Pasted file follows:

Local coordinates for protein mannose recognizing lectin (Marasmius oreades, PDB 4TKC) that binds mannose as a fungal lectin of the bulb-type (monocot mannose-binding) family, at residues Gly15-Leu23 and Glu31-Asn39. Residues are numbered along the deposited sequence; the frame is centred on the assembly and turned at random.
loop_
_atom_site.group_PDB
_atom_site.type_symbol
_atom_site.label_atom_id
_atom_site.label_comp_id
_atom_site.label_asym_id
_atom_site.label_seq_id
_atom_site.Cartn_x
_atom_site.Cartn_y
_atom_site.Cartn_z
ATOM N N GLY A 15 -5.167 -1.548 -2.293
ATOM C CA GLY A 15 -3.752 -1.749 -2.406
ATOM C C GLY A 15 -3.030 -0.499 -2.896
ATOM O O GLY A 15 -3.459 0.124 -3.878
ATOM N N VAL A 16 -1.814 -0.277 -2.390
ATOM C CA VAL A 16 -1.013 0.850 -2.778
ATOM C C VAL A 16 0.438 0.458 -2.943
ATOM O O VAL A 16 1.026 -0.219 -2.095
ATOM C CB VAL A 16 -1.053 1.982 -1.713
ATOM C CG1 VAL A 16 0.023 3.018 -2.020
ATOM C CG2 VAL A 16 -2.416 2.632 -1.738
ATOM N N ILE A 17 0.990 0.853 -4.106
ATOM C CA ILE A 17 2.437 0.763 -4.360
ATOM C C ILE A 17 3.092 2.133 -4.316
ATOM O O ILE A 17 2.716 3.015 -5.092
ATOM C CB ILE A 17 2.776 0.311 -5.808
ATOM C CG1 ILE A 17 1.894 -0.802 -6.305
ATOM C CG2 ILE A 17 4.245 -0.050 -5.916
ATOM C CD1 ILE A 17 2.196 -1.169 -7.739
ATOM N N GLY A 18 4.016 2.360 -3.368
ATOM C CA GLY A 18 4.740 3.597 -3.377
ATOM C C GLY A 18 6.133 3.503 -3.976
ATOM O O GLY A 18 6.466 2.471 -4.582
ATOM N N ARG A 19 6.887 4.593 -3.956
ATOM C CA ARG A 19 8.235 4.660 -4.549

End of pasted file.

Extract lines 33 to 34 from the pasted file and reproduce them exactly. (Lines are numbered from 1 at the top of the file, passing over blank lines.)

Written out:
ATOM C C GLY A 18 6.133 3.503 -3.976
ATOM O O GLY A 18 6.466 2.471 -4.582